In hopes of avoiding that sequence of events, the president could pursue a third option. This option would include working with China and the new South Korean president to simultaneously put pressure upon and be open to embracing North Korea. It seems that the new South Korean president is open to major changes in the country’s North Korea policy, and that peace on the peninsula is a high priority. His reticence on the THAAD deployment fits with this assessment. For their part, the Chinese figure to be open to this sort of policy as well. They have historically done much to prop up and support the regime for reasons discussed previously, while recently beginning to impose consequences like the coal import freeze. Both countries stand to lose plenty if a military conflict begins (missiles flying toward South Korea and refugees streaming toward China), thus they both figure to be sufficiently motivated to participate in working toward a solution.
A trilateral policy, if done right, could show Kim a measure of respect that he has seldom received from any country, save China perhaps, in decades. It could offer him support on the economic side of his “simultaneous progress” approach, while possibly mitigating the necessity of the security side. To be sure, such a policy would almost certainly require an American presidential administration adept at diplomacy, and for all of President Trump’s purported skill in negotiation and deal making in the business world, major questions remain regarding these aptitudes in the world of politics. He has not shown that he has a grasp of the intricacies of international relations or diplomacy, nor has he demonstrated much knowledge of the histories, cultural or political realities, or geopolitical needs of any foreign states in particular. This is not surprising given his lack of diplomatic or governmental experience, but it means his ability to further American interests in this case is questionable at best.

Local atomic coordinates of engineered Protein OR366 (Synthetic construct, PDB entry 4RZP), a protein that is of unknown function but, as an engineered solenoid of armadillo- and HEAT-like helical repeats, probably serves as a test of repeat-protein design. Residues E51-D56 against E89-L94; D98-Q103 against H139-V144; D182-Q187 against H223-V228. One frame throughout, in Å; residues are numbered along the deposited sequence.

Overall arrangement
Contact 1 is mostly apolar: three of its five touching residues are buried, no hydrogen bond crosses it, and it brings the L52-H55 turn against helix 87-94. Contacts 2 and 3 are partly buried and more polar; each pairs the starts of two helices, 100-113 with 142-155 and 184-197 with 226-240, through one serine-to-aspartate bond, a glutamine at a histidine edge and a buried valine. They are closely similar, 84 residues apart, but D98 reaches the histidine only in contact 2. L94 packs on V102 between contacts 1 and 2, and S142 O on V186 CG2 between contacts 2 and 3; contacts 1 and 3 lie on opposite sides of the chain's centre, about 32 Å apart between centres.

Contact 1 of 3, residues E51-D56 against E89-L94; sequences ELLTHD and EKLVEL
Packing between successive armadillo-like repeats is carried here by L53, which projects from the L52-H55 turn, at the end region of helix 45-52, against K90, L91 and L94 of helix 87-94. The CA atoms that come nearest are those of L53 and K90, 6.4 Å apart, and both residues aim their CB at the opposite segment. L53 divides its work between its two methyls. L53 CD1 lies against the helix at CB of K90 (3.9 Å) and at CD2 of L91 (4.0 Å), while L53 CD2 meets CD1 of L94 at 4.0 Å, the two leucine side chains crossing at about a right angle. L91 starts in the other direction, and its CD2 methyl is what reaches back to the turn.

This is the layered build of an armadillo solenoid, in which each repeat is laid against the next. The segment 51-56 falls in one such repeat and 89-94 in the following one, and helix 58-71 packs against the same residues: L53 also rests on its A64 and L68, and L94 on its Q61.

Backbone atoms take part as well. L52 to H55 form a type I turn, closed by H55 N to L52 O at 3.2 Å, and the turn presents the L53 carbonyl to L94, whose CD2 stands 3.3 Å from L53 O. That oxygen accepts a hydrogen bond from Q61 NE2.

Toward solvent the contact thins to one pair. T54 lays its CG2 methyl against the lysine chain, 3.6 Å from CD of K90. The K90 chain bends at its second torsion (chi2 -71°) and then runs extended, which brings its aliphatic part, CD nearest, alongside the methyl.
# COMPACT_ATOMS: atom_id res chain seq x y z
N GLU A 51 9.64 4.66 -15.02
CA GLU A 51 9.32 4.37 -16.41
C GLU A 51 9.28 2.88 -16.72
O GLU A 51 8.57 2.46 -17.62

A nuclear war does not seem imminent, but poor diplomacy, ill conceived tweeting and poorly devised rhetoric, along with the absence of a clear and well designed policy point to this situation getting worse before it gets better. Success at this point seems to hinge upon China and South Korea implementing some of the aforementioned strategies. A combination of political and economic support and pressure from these two countries (if in fact the US fails to make it three) working in concert toward common goals could potentially bring Kim to the negotiating table where changes to his nuclear and missile programs could be agenda items. This cooperation seems possible, given that both countries are interested in peace and stability on the Korean Peninsula, and that China would likely be in favor of an arrangement that could bring South Korea closer while simultaneously pulling it away from the United States. President Trump’s rhetoric (e.g., suggesting the South Koreans pay for the THAAD system) and actions (e.g., pulling the US out of the Transpacific Partnership) are signals to South Korea that perhaps its staunch ally might not be so staunch anymore. They, therefore, may be more receptive to increased cooperation with the Chinese. How would the Trump Administration view such a relative decline in the American position in East Asia? Will it be able to comprehend the situation, and implement strategies capable of preserving stability and the United States’ regional position? Where do such geostrategic questions rank on the administrations list of priorities? Time will tell.